Maintaining Ownership of Your Images

Scott Bourne made some interesting points on the blog Photofocus. He pointed out something many of us overlook in today’s world of social media marketing and sharing – that posting a photo via Twitter (which will apparently soon be possible) or Twitpic, or even on sites like Facebook means you have basically given up control of your content.  He shares some points from Twitter’s Terms of Service (TOS):

“By submitting, posting or displaying Content on or through the Services, you grant us a worldwide, non-exclusive, royalty-free license (with the right to sublicense) to use, copy, reproduce, process, adapt, modify, publish, transmit, display and distribute such Content in any and all media or distribution methods (now known or later developed).”

“You agree that this license includes the right for Twitter to make such Content available to other companies, organizations or individuals who partner with Twitter for the syndication, broadcast, distribution or publication of such Content on other media and services, subject to our terms and conditions for such Content use.”

He further goes on to point out that any photo previously shared online can no longer be sold as an “exclusive” and asks whether the exposure you gain from sharing on a service like Twitter is worth what you lose.

Basically he says everything that needs to be said, I’m just repeating it here because it can’t be overemphasized.  READ your terms of service – no matter what online resource you use.  Yes, it’s pesky and long, and dry, but before you check that little box that says you agree, READ.  Every site is different – and my observation has been that generally, the more “free” a site is, the less likely you are to maintain exclusive rights to your content, whether photo, video, music, whatever.  Both Facebook and Twitter – the biggest and both free – are explicit about the fact that they can do whatever they want with whatever you post.  I caution my kids on what they post – “maybe one day a college application may depend on it” – and am told about privacy filters.  That’s the case TODAY.  In five years, the TOS make it clear that if they WANT to, they can do pretty much anything with your content.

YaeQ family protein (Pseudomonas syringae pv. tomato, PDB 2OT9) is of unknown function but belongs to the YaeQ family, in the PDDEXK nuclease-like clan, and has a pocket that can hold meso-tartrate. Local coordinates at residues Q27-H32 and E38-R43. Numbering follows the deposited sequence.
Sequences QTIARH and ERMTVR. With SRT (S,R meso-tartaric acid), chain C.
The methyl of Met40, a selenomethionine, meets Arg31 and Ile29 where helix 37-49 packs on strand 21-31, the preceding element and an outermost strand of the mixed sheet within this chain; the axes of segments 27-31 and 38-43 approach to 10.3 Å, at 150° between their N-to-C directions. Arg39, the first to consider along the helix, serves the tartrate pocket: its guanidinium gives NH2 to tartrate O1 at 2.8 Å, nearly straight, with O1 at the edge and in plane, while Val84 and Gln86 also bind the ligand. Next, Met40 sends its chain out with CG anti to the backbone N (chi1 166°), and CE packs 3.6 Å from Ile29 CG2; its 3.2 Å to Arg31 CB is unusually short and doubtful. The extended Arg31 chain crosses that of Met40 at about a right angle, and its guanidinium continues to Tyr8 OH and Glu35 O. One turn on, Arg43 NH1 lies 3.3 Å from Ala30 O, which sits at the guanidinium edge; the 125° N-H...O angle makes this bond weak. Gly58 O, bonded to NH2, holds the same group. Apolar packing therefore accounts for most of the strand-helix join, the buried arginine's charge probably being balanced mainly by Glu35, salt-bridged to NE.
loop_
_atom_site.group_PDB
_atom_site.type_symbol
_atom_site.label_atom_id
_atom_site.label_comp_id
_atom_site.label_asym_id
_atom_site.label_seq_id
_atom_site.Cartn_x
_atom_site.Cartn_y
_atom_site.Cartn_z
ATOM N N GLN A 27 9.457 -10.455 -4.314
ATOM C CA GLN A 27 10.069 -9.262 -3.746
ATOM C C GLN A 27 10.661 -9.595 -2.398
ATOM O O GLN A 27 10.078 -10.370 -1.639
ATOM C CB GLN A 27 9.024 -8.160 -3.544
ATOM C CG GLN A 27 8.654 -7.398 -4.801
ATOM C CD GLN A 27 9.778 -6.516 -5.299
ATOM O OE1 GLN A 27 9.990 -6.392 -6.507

So what’s the alternative?  Not to post anything online so that no one can “steal” it?  Actually there are a number of alternatives.  The easiest way to ensure your content is not re-used in ways you don’t intend is to downgrade the resolution of what you post.  A picture or video can look great on a computer screen but be pretty much worthless in print.  Then you can let it be re-tweeted all day long.  If you want to go the extra step, most likely if you’re actually in the position of earning money from your content, you may want to add some sort of watermark.  I find the watermarks on iStockphoto and other sites to be a bit irritating, but they won’t be stolen.  Maybe something more subtle would be enough.  You can do similar things with audio content.

But the most important point is already made by Bourne.  Read the TOS.  There are photo sharing sites out there that allow you to maintain ownership of your content, and others that don’t.  You may have to spend a little dough, but hey, you’re receiving a service, right?

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